At least 17 people in Kentucky have become sick in an outbreak of Salmonella bacteria that are linked to backyard poultry, according to the Centers for Disease Control and Prevention.
“One in three sick people is a child younger than 5 years,” the CDC warns. “Don’t let young children touch chicks, ducklings, or other backyard poultry.”
The outbreaks have affected almost 500 people and caused more than 100 hospitalizations in 46 states; Kentucky’s case numbers are higher than average for the nation.
Poultry can carry salmonella “even if they look healthy and clean,” the CDC said. “These germs can easily spread to anything in the areas where the poultry live and roam. You can get sick from touching your backyard poultry or anything in their environment and then touching your mouth or food.”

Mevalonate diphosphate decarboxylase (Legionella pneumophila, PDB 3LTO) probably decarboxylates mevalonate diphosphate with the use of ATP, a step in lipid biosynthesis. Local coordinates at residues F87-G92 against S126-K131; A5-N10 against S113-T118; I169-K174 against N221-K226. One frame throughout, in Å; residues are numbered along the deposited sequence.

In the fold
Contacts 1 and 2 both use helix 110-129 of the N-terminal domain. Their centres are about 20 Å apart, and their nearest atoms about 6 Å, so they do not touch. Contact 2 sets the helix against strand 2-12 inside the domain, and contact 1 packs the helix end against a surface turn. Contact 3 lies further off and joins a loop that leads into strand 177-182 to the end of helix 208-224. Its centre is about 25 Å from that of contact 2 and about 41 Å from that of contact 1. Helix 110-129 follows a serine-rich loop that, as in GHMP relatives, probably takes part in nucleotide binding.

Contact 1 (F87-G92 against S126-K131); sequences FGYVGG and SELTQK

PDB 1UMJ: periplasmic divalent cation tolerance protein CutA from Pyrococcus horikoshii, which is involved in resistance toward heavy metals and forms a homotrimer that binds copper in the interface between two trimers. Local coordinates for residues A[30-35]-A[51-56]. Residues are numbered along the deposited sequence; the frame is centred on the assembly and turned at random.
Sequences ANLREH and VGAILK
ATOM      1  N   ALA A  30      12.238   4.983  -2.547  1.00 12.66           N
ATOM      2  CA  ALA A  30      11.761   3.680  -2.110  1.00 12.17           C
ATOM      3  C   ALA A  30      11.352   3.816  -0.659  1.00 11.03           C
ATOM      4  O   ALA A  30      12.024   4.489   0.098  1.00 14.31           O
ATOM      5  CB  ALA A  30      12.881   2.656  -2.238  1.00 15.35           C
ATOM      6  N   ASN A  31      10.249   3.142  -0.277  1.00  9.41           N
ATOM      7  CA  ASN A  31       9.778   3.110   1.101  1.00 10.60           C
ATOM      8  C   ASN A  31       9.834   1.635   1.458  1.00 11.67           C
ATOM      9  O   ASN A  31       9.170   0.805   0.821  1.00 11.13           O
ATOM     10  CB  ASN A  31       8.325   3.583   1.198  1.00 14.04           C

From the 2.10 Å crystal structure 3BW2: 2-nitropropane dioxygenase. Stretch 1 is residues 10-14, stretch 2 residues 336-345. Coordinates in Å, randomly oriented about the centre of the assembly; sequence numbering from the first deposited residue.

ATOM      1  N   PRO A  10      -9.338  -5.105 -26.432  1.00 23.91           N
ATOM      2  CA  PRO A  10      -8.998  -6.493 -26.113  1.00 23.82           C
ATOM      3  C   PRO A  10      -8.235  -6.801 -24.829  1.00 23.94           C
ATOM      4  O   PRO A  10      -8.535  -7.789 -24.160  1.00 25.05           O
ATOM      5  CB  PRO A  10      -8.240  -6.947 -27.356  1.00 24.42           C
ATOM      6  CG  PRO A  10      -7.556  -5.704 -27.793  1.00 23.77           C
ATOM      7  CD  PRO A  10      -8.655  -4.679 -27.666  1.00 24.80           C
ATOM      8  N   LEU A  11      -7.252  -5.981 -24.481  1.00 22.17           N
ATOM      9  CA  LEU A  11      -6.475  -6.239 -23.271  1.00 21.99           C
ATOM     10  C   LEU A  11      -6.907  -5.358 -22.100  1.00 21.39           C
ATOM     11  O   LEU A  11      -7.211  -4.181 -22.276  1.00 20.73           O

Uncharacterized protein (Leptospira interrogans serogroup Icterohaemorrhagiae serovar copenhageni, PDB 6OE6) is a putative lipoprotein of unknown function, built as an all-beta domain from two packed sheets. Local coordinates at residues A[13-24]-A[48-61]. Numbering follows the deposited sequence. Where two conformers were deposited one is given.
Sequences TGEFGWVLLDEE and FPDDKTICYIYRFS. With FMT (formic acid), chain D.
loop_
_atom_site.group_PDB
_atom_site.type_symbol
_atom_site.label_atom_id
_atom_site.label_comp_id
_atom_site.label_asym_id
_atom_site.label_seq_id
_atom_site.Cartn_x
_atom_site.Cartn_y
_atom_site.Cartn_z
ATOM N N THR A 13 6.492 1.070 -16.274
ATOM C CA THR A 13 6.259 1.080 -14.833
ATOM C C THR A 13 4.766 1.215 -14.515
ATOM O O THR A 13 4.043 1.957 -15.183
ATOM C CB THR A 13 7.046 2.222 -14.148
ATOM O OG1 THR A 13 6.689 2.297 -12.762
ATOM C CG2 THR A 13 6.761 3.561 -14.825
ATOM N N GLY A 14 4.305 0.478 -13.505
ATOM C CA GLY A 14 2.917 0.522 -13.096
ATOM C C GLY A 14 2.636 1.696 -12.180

The CDC said owners of backyard poultry should:
Wash your hands
• Always wash your hands with soap and water immediately after touching backyard poultry, their eggs, or anything in the area where they live and roam.
• Use hand sanitizer if soap and water are not readily available. Consider having hand sanitizer at your coop.
Be safe around backyard flocks
• Don’t kiss or snuggle backyard poultry, and don’t eat or drink around them. This can spread Salmonella germs to your mouth and make you sick.